I am now classed as a Kelloggs Aquatic Champion having undertaken the training.
The training was 3 hours long and was very interesting. Having already set up a swimming group away from public pool sessions to help boost confidence of those concerned, I had an inkling into what was required.
This means a lot of research, working out reasons why people don't swim and see if anything can be done to solve the problems.
It may just be one small thing or it could be lots of different ones.
This means getting out and about and speaking to people or visiting support groups to gain knowledge of people's problems.
Once a list of problems or reasons is made then it is a matter of finding out what can be done to help solve them.
It may be a matter of funding, location, or simply a matter of not knowing what is available.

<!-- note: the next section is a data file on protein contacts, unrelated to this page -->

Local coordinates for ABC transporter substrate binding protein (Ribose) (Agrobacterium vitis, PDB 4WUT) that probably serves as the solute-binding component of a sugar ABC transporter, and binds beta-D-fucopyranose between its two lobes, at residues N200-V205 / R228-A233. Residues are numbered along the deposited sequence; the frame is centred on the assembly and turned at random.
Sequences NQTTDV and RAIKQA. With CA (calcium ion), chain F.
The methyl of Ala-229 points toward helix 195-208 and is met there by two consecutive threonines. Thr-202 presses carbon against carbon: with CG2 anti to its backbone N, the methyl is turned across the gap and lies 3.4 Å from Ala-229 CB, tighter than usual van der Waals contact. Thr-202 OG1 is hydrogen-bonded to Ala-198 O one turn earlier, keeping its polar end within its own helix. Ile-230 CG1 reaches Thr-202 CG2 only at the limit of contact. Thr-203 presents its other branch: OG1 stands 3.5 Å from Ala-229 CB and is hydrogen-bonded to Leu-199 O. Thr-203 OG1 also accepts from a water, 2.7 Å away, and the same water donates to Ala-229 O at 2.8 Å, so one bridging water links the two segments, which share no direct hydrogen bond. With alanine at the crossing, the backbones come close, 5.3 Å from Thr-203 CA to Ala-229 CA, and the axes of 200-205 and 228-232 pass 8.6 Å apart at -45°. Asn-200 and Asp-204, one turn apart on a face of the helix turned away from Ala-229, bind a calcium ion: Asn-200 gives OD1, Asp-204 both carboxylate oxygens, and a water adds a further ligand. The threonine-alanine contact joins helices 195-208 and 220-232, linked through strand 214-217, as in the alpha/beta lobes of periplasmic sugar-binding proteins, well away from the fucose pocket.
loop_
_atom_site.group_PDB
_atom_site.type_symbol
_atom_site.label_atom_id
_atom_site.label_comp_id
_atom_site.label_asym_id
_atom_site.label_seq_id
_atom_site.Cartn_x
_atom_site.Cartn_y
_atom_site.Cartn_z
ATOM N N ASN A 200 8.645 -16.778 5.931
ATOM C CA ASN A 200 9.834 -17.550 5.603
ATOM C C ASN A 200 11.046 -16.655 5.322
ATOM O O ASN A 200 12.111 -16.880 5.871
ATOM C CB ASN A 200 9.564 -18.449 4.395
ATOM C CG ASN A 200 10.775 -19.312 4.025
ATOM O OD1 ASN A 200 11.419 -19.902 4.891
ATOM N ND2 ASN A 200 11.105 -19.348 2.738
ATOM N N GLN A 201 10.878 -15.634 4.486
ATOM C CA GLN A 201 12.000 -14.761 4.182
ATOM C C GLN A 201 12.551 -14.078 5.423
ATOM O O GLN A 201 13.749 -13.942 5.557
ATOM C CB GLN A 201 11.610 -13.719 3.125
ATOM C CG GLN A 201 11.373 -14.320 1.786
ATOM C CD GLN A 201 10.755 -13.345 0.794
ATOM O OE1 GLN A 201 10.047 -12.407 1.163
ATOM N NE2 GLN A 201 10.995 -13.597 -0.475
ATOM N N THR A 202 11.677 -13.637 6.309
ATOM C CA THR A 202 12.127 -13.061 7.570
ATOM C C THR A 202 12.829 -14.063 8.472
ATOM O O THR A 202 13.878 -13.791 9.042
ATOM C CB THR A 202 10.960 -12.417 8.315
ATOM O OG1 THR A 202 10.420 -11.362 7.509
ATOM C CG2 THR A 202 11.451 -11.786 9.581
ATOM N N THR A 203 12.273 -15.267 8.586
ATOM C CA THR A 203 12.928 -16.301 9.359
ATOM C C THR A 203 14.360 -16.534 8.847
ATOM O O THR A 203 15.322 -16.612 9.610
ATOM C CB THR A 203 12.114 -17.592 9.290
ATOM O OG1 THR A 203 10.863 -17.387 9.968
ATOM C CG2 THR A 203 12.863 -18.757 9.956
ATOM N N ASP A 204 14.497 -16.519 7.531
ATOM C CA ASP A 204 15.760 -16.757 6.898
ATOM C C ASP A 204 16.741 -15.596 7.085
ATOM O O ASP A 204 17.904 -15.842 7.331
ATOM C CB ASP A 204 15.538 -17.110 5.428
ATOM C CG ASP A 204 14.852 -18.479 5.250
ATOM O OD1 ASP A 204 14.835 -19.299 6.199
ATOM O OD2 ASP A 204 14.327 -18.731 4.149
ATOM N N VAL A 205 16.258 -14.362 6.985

An example of this was myself in 2008. All it took for me to go swimming was knowing that there was a changing room with a shower and a lockable door so that I could change away from prying eyes.
Now my condition doesn't bother me but in the early stages of recovery it certainly did.
That is why I set up Swimming After Surgery (SAS). Initially this is aimed at women who have had breast surgery. The reason the name is generalised is so that I can try and help other groups gain access to swimming following surgery.
I love swimming and being in the water means I feel no pain as there is no gravity. I feel happier as swimming is a natural anti-depressant as any exercise produces endorphines.